*”Relatively” because we have given up A LOT of capability over the years: the Falcon Heavy is capable of about 3.4 million pounds of thrust at launch, with a payload capacity to low Earth orbit of about 70 tons — compared (sadly) to the capacity of the decades-dead Saturn V that we can no longer build of 7.9 million pounds of thrust, and 155 tons to LEO.

But the biggest part of the whole thing? Getting launches into private hands, and opening LEO to be an economic asset (and battleground). Look, NASA is phenomenal at pushing the boundaries, and at exploring and furthering our knowledge and understanding. It is, on the other hand, absolutely shit at turning those accomplishments to practical endeavors.

And you now what? That’s okay, that’s not what they’re there for. They’re there to explore, not to exploit.

There is an old saying, however, that “trade follows the flag”. In the old days, that meant that practicalities followed (and built on) exploration and discovery. In space, however, that has not happened…well, has not happened quickly.

Want to make space — more specifically, low Earth orbit — accessible and efficient? You gotta open it up to people to make a buck, then. Right now that is pretty limited to the launch systems of SpaceX and Blue Origin, but even baby-steps can get you there…

The astro-nerd world is currently roiling itself up pretty seriously in regards to the Trump Administration’s recently released “plan” to begin phasing out the International Space Station after 2024 with an eye to turning it over to commercial enterprises.

At first glance that sounds nuts…but only at first glance. That plan actually is one I am happy to hear, for a few reasons:

1) The damned station is ridiculously expensive and complicated to operate given that it is controlled and funded by the bureaucracies of no fewer than FIVE space agencies (US, Europe, Japan, Russia and Canada). Keep in mind, none of the other four have shown any interest whatsoever in funding the ISS after 2024, and we sure as hell ain’t gonna pick up the whole tab.

2) NASA, as I said, is bad at following up exploration and discovery with practicalities — the ISS is little more than a laboratory to learn about the human capacity to live in space for prolonged periods. The other experiments and tests that happen up there are basically 75% public relations.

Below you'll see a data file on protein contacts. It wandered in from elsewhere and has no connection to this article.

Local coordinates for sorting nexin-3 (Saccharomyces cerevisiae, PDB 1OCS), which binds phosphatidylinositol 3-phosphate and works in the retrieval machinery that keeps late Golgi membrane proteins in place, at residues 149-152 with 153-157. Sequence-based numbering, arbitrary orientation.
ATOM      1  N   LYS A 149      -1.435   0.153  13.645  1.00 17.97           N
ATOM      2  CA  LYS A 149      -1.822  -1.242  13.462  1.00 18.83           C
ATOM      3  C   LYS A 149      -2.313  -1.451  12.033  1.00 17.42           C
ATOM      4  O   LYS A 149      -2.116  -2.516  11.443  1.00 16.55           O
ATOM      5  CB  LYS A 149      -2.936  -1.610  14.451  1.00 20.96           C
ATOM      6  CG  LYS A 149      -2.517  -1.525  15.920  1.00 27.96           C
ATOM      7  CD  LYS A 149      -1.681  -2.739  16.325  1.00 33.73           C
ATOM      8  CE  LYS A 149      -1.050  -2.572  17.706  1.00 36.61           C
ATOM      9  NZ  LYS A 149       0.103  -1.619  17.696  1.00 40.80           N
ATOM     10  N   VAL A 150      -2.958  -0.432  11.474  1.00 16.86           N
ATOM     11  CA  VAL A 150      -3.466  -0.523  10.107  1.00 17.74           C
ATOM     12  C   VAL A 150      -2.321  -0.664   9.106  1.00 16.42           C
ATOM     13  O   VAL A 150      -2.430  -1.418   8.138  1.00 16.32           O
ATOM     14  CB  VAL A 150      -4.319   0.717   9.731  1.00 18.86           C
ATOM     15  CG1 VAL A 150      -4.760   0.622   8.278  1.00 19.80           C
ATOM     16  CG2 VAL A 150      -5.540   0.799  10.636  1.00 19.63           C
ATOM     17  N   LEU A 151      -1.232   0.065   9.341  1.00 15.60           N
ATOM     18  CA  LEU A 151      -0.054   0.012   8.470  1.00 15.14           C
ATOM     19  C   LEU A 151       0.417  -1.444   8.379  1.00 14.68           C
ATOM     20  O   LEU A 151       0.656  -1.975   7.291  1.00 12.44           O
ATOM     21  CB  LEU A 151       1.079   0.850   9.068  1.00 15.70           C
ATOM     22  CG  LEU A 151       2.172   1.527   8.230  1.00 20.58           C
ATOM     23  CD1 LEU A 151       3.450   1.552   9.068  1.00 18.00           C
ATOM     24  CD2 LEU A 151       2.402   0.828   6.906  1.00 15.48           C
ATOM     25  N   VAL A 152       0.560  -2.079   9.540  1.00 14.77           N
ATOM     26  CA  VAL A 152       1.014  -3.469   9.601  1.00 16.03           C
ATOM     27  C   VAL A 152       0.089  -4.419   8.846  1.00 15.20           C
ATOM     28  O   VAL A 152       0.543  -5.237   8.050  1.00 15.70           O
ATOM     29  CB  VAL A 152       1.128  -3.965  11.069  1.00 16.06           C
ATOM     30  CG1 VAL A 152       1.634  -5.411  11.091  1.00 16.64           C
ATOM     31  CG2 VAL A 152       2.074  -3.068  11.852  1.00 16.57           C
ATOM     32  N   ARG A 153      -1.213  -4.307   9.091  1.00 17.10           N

3) A private company — more likely a consortium of several deep-pocketed corporations — could turn it from PR stunt into a legit lab for practical, realistic engineering needs. The speculation is that micro-gravity can help in the manufacture of things like fiber optics, certain pharmaceuticals, some metals & ceramics, and a handful of other applications. NASA doesn’t give two shits about that, it’s not their mandate. Commercial enterprises, on the other hand, can and will turn the place into a test-bed for technologies with potentially direct benefits to those of us here at the bottom of the gravity well.

NASA gave us shit like Velcro, carbon composites, Mylar, and automated flight computers — even Tang, for God’s sake! — but it took private companies to turn those into everyday tools. And that is not a bad thing.  No government agency on the face of the planet understands efficiency, or commercialization, or supply and demand…so let’s find ways to encourage those who DO understand those things to get involved. Let’s let trade once again follow the flag.

This Is Not Us

Sometimes I just can’t help myself…sometimes my love of history, and my life experiences, overcome my libertarian, ignore-DC-at-all-costs leanings.

The US has always been strongly and openly patriotic.  We have always — well, mostly always — been very supportive and appreciative of our military.  I usually keep my associations with that part of life private, but even I wrote about it once, in this post.

But, even with our propensity for open patriotism and the close (although declining) relationship between the civilian and military spheres, we have never really gone for outright militarism.  We have celebrated those who fought and bled and died, but never have we celebrated the tools of war.  Never have we valued and celebrated the power and lethality of our military over its humanity.  Instead we have valued and celebrated our friends and relatives, our neighbors and peers, who bear the burdens of those weapons, rather than the weapons themselves.

We are not Russia.  We are not North Korea.  When a nation — when a society — turns to celebration and glorification of its power, rather than of its people, a line is crossed.1  A line, and a crossing, from which there is no stepping back…

Now, it turns out, Mr Trump wants to have a parade.  He wants to have not a parade like those we have known in the past, but rather the opposite.  He wants to glorify the tools and weapons of war in ways the US has never done.

Look, I’m not a partisan of either stripe.  I neither hate nor love Trump…I just want a government that freaking works.  But, the nice thing about neither hating nor loving the man is that I get to call things the way I see ‘em.  And the way I see this “parade” idea is that it’s damned well insane.

When the soldiers of WWII came home, this is the kind of parade we threw:

maxresdefault

When Bush senior arranged a celebratory parade after the Gulf War — one aimed to also celebrate and acknowledge those who fought in Vietnam — it looked like this:

President_Bush_greets_General_H._Norman_Schwarzkopf_who_leads_the_Desert_Storm_Homecoming_Parade_in_Washington,_D.C_-_NARA_-_186434

What we do NOT do are parades like this:

nintchdbpict000322444369 Военный парад на Красной площади 7 ноября 1990 года

Or like this: